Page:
Open source your application

Open sourcing your application can be great for several reasons. Perhaps you’ve just finished migrating your application to the latest version some framework. Not only can you blog about your experience, but you can share the code with others so that they can see exactly how you did it. This could potentially help others looking to migrate their applications to the same framework. You could get feedback from the community about something you could be doing better, and learn something new. People looking at your code could spot a bug, giving you the opportunity to fix it before it affects you (especially if you use your application). Some employers ask to see source code samples as part of the interview process. What sort of reaction do you think you would get if you immediately spit out several repositories that you owned on GitHub for the prospective employer to browse at their leisure? I’m not sure about you, but I’d be pretty impressed.

However, there is a potential drawback in releasing your code to the world. Ironically, it’s the same as one of the benefits. The world can see your code. This can be a bad thing if your code is full of bugs, or sloppy. So if you plan on releasing your code, take the extra care necessary to ensure that the code reflects your best effort. Your code, and you as a developer, will benefit from the extra TLC.

The next big thing

You never know which crazy, off the wall idea will turn into the next big thing. Who would of thought that there was a real need for an application that lets you tell the world what you’re doing right now. If your idea for a sandbox application turns into something with real business value, then you never know where it will end up. Large companies will often spend big bucks to buy great ideas. I’d imagine it would be pretty cool to be on the receiving end of one of those deals.

Summary

Creating a sandbox, and a sandbox application is something that every serious developer should do. If nothing more, it will give you a place to tinker with new technologies and grow as a developer. There is little to no cost to set it up, and your imagination is the only limit.

Moved Rails Apps to GitHub

I’ve spent some time over the past couple of months cleaning up the Rails apps I’ve written with the goal of making them available for download on this site. I wrapped that up last week with the release of Addressbook. However, I soon realized that making the code available on this site was not ideal, and it would be much better if I made the code available via some code hosting site, like Sourceforge or GitHub. This gives the projects a little more visibility, allows for easier contributions to the projects, and simply provides a better home for the code. So, I spent the past few days making Diners Club, Addressbook, and Karate Journal available on GitHub. Please check the project pages on this site for links to the GitHub repositories.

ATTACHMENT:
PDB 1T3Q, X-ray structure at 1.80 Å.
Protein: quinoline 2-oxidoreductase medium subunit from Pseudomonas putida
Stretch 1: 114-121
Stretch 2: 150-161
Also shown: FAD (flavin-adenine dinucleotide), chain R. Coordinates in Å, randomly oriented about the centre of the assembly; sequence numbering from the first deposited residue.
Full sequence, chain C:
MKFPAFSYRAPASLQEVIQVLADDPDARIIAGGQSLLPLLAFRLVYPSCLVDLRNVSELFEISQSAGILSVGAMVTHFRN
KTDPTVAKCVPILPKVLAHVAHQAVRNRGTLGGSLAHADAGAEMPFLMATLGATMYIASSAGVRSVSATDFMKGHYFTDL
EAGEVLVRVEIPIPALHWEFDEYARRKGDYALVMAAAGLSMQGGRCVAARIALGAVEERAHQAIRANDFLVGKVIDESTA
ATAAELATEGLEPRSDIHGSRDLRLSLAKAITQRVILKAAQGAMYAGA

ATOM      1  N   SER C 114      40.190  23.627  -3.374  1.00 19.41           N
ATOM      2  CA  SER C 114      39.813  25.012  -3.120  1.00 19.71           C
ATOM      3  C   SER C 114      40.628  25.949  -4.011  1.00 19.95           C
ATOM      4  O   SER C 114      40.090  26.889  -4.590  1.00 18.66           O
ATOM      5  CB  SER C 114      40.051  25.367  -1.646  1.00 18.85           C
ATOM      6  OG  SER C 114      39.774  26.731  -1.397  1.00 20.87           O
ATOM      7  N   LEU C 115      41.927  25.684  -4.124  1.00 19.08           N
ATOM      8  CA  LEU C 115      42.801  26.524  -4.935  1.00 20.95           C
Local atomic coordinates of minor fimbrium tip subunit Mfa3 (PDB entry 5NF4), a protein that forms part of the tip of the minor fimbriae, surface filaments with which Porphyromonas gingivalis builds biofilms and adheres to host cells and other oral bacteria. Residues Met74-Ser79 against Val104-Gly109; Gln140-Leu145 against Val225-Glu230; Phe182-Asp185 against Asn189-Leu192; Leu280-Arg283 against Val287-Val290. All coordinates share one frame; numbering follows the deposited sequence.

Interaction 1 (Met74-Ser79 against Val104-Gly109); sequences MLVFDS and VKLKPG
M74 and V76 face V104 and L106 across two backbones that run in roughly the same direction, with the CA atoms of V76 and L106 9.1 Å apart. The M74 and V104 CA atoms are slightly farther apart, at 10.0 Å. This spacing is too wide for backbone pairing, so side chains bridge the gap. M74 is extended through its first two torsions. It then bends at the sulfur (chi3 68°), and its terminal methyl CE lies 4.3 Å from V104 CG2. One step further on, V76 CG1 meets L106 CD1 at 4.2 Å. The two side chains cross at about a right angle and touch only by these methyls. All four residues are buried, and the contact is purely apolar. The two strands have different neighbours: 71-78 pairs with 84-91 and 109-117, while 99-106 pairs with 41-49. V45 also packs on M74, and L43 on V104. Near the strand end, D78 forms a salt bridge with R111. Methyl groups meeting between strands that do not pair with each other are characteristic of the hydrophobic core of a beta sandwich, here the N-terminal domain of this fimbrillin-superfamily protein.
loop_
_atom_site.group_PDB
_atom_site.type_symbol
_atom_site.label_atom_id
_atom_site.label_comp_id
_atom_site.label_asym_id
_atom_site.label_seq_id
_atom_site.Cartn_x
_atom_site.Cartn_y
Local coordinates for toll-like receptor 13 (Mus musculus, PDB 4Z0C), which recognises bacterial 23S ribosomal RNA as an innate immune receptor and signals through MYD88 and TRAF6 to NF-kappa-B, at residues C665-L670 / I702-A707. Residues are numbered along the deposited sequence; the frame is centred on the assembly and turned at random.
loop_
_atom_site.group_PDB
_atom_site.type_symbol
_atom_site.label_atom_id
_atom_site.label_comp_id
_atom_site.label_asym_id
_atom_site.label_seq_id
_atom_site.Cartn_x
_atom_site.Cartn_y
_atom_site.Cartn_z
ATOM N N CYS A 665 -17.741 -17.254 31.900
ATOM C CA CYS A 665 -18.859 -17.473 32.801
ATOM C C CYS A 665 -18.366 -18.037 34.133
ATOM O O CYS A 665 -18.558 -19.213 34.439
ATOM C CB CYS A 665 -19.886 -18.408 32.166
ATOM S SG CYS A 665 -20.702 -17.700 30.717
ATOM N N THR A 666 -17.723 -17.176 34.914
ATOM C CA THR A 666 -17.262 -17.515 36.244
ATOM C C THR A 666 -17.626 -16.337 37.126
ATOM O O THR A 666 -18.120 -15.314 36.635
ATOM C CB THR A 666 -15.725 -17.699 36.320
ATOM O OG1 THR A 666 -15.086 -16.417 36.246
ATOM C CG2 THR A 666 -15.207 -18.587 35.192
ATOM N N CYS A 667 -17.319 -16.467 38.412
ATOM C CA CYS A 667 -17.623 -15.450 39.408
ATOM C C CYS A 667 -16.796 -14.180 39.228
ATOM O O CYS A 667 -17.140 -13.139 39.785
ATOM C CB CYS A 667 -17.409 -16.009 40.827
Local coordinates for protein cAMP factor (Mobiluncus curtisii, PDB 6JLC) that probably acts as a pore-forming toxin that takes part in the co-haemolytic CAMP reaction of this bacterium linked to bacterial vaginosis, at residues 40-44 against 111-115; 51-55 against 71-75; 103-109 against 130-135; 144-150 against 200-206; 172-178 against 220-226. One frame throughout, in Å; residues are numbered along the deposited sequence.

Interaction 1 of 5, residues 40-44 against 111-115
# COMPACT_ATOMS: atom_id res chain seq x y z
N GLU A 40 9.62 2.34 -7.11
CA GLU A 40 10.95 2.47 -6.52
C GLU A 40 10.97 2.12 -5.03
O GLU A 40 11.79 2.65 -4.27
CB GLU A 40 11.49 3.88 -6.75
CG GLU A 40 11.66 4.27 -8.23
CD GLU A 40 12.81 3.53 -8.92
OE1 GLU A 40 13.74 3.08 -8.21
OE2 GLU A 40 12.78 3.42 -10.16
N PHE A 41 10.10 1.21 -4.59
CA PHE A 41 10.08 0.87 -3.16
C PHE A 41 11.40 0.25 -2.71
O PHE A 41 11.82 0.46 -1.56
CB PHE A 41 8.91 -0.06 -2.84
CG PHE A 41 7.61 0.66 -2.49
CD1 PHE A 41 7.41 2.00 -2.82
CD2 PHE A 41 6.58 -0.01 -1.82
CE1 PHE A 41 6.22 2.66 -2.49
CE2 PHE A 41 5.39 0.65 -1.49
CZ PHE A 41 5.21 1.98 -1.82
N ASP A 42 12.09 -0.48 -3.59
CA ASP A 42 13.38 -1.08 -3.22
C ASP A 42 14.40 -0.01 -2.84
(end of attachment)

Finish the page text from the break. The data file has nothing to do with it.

Choosing GitHub was fairly easy. I’ve been wanting to learn Git for a while now, GitHub has all of the features I needed (plus some nice-to-haves), and it seemed pretty straight forward to use. So far so good!

I did however have to do some additional cleanup before the move to GitHub. Previously, I had a bash script that I ran that would export the code from my local Subversion repository, and wipe out any user names, passwords, or other configuration that I didn’t want to publish with the code. The script would then tar and zip up the code, and push it to the site. This wouldn’t fly with GitHub, since everybody would be able to see the code in the repository. So, some work was needed to provide template config files (database.yml.template for example) for people to specify their own configuration, and I removed the original files from source control.

All things considered, I’m very happy with the move, and wish I’d done it sooner. I think from now on, I’ll be using GitHub from the start with new projects.

Merry Christmas everybody!